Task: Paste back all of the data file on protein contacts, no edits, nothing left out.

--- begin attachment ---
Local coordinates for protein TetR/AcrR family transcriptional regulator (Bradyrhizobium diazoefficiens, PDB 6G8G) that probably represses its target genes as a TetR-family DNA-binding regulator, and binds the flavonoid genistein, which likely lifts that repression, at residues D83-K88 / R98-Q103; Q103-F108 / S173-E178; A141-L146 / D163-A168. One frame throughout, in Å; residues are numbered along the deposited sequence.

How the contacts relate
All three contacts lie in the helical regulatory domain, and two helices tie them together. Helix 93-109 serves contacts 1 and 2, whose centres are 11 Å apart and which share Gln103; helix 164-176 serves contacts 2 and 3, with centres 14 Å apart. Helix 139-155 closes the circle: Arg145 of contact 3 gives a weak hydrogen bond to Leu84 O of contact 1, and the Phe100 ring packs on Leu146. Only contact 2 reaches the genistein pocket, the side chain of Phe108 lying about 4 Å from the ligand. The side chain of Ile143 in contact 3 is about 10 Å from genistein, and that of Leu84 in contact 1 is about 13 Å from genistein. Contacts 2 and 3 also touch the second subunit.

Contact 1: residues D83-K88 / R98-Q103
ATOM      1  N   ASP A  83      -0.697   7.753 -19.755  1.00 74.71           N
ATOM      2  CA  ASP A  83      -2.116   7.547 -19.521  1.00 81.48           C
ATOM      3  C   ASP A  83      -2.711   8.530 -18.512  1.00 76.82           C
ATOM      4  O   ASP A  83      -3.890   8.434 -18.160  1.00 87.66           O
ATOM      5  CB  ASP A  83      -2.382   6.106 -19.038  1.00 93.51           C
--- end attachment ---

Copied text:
Local coordinates for protein TetR/AcrR family transcriptional regulator (Bradyrhizobium diazoefficiens, PDB 6G8G) that probably represses its target genes as a TetR-family DNA-binding regulator, and binds the flavonoid genistein, which likely lifts that repression, at residues D83-K88 / R98-Q103; Q103-F108 / S173-E178; A141-L146 / D163-A168. One frame throughout, in Å; residues are numbered along the deposited sequence.

How the contacts relate
All three contacts lie in the helical regulatory domain, and two helices tie them together. Helix 93-109 serves contacts 1 and 2, whose centres are 11 Å apart and which share Gln103; helix 164-176 serves contacts 2 and 3, with centres 14 Å apart. Helix 139-155 closes the circle: Arg145 of contact 3 gives a weak hydrogen bond to Leu84 O of contact 1, and the Phe100 ring packs on Leu146. Only contact 2 reaches the genistein pocket, the side chain of Phe108 lying about 4 Å from the ligand. The side chain of Ile143 in contact 3 is about 10 Å from genistein, and that of Leu84 in contact 1 is about 13 Å from genistein. Contacts 2 and 3 also touch the second subunit.

Contact 1: residues D83-K88 / R98-Q103
ATOM      1  N   ASP A  83      -0.697   7.753 -19.755  1.00 74.71           N
ATOM      2  CA  ASP A  83      -2.116   7.547 -19.521  1.00 81.48           C
ATOM      3  C   ASP A  83      -2.711   8.530 -18.512  1.00 76.82           C
ATOM      4  O   ASP A  83      -3.890   8.434 -18.160  1.00 87.66           O
ATOM      5  CB  ASP A  83      -2.382   6.106 -19.038  1.00 93.51           C